The heavy lifting remains ahead but Cleburne City Council members on Tuesday received an early assessment of city redistricting.
City officials recently hired Bickerstaff Heath, Delgado Acosta LLP, an Austin law firm, to oversee the city’s redistricting.
The good news, Bickerstaff attorney Sydney Falk reported, is that the city has ample time unlike the county, which must finalize their redistricting before year’s end. Cleburne, on the other hand, has until August to vote on final adoption.
The bad news being that the city will have to redistrict given that the population deviation between Cleburne’s four precincts exceeds the allowable 10 percent level.
“The precincts were in balance in 2011 based on 2010 census numbers,” Falk said. “But, like everywhere else in Texas, Cleburne has seen growth since and that tends to get the population of the precincts out of balance.”
Two precincts, according to updated population numbers, are overpopulated while two are underpopulated based on a population of 31,265. Cleburne overall sits 18.28 percent above allowable deviation numbers.
Single member district cities, according to the U.S. Constitution, must have “approximately equal population,” Falk said. Districts 1 and 4 are underpopulated.
Falk discussed laws and guidelines governing the redistricting process including the equal population concept of one person, one vote and the Voting Rights Act.
Section 2 of the Voting Rights Act, for example, prohibits discrimination on the basis of race, language or minority status and prohibits dividing, or fracturing, minority voters to fragment their voting power or concentrating them when dividing them would permit the group to elect their candidates of choice in more than one district, Falk said.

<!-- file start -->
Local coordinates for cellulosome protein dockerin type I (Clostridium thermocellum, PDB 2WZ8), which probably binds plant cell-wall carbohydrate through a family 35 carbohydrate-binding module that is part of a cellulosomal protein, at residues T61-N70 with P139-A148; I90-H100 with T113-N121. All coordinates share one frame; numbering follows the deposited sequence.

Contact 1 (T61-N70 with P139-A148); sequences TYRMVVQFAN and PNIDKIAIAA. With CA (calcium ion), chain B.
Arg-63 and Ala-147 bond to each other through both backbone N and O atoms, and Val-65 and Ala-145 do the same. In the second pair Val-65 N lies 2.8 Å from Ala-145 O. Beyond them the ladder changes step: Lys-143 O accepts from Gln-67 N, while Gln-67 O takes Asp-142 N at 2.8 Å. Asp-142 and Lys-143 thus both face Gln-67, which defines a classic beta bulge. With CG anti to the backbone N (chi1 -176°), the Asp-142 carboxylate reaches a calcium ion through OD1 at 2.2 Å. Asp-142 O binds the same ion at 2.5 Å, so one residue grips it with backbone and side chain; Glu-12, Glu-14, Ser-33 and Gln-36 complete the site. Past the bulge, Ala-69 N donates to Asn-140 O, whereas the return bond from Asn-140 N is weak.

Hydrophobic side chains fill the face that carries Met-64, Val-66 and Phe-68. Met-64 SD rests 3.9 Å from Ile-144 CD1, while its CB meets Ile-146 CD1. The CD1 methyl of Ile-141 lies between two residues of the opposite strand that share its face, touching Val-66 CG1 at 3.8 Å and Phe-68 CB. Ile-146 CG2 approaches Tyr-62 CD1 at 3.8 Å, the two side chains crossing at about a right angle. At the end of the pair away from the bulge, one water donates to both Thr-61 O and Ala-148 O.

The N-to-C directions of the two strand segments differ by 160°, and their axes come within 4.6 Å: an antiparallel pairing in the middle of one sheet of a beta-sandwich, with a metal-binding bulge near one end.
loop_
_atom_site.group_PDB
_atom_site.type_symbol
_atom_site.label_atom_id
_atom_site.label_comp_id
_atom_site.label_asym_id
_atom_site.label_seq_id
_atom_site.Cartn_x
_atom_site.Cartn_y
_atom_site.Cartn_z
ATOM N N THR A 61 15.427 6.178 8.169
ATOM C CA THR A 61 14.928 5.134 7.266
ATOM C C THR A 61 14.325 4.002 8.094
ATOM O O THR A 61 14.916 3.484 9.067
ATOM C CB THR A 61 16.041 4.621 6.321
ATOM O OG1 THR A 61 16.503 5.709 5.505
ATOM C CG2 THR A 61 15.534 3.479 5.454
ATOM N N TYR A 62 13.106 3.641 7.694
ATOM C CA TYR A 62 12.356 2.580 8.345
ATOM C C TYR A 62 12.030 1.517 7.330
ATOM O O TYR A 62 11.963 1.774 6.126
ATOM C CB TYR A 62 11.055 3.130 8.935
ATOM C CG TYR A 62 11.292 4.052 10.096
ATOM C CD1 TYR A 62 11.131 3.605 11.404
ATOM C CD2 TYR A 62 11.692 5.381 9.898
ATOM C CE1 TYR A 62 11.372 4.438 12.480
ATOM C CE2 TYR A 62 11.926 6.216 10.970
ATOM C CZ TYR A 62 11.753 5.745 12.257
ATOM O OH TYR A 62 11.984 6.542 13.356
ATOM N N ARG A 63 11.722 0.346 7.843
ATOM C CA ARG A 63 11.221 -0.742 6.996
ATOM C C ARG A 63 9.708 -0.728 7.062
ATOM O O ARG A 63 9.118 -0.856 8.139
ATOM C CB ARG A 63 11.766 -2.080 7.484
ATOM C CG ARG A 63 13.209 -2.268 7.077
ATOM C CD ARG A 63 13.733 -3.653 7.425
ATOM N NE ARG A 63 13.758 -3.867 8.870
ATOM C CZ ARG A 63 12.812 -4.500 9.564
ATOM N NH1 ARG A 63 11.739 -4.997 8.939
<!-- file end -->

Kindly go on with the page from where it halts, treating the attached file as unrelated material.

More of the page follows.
Future steps will occur next summer including a first drawing of maps workshop in July followed by a public hearing and then a second drawing workshop that same month. Council will then vote on adoption of the new maps in August.
Council members also recognized Cleburne Communications Manager Dustin Dangli and city staff for having recently received the 2021 Award of Excellence from the Texas Association of Municipal Information Officers. This is believed to be the first time Cleburne has received the award.
The award, Dangli said, is based upon the latest State of the City presentation.
“This award recognizes our efforts to inform and educate the community about city initiatives,” Dangli said. “That’s our goal, to meet our community members where they are to help them understand what we’re doing as a city.”
Council also proclaimed October as National Code Compliance Month.
President George W. Bush established the event in 2005, Cleburne Police Chief Rob Severance said.
“Cleburne city marshals work to identify hazards, risks and threats involving the health, safety, environment and general well being of our community,” Severance said. “Their duties have increased given the growing number of foreclosed and abandoned homes. It’s a challenging and demanding job and they often do not receive recognition.”
Cleburne Mayor Scott Cain agreed.
“It’s always a difficult job but one we do to ensure our community stays good and to help us identify those residents in need,” Cain said.
Along those lines, council approved renewal of the annual economic development agreement with Christmas In Action for that organizations HOPE Program to the tune of $50,000. The HOPE Program assists elderly, disabled and low-income residents with home repairs.
The program raises additional funds through sponsorships, donations and fundraising activities.
Council members agreed to refinance $7.2 million worth of revenue bonds from 2010. The bonds, originally $14.5 million, have interest rates ranging from 1.984 percent to 2.587 percent.
By refinancing, the city will lower that interest rate to 1.01 percent and save roughly $311,000 over the life of the bonds, which run through 2030, said Jim Sabonis of Hilltop Securities.
Council members approved award of a Cleburne Downtown Building Rehabilitation Matching Incentive grant to Fernando Rodriguez for his Apos Boots Outlet building at 110 E. Chambers St.
The grant provides 50 percent funding up to $25,000 to property owners who improve their downtown buildings. The program, city officials say, has gone a long way toward improving Cleburne’s downtown area.
Rodriguez plans to install HVAC units and to renovate the upstairs area of his building. Estimated cost of the project is $27,100 making Rodriguez eligible for $13,550 in grant funding.
A total of $36,450 remains in the program for grant requests.